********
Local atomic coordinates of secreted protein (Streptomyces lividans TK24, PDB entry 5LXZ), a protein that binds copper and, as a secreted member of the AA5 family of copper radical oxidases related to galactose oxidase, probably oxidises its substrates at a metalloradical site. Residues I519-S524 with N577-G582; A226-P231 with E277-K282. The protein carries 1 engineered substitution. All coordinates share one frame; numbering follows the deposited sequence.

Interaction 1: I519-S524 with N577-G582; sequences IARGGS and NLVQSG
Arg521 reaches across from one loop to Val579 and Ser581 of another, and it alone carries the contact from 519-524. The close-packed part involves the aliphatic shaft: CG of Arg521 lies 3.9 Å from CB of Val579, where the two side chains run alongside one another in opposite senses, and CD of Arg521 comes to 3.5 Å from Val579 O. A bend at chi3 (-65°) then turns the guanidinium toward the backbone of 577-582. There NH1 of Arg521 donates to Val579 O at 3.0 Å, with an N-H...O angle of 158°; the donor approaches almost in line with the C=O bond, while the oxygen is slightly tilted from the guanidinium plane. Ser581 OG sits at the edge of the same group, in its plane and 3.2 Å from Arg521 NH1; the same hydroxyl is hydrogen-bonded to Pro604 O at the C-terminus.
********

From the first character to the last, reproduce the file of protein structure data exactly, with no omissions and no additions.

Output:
Local atomic coordinates of secreted protein (Streptomyces lividans TK24, PDB entry 5LXZ), a protein that binds copper and, as a secreted member of the AA5 family of copper radical oxidases related to galactose oxidase, probably oxidises its substrates at a metalloradical site. Residues I519-S524 with N577-G582; A226-P231 with E277-K282. The protein carries 1 engineered substitution. All coordinates share one frame; numbering follows the deposited sequence.

Interaction 1: I519-S524 with N577-G582; sequences IARGGS and NLVQSG
Arg521 reaches across from one loop to Val579 and Ser581 of another, and it alone carries the contact from 519-524. The close-packed part involves the aliphatic shaft: CG of Arg521 lies 3.9 Å from CB of Val579, where the two side chains run alongside one another in opposite senses, and CD of Arg521 comes to 3.5 Å from Val579 O. A bend at chi3 (-65°) then turns the guanidinium toward the backbone of 577-582. There NH1 of Arg521 donates to Val579 O at 3.0 Å, with an N-H...O angle of 158°; the donor approaches almost in line with the C=O bond, while the oxygen is slightly tilted from the guanidinium plane. Ser581 OG sits at the edge of the same group, in its plane and 3.2 Å from Arg521 NH1; the same hydroxyl is hydrogen-bonded to Pro604 O at the C-terminus.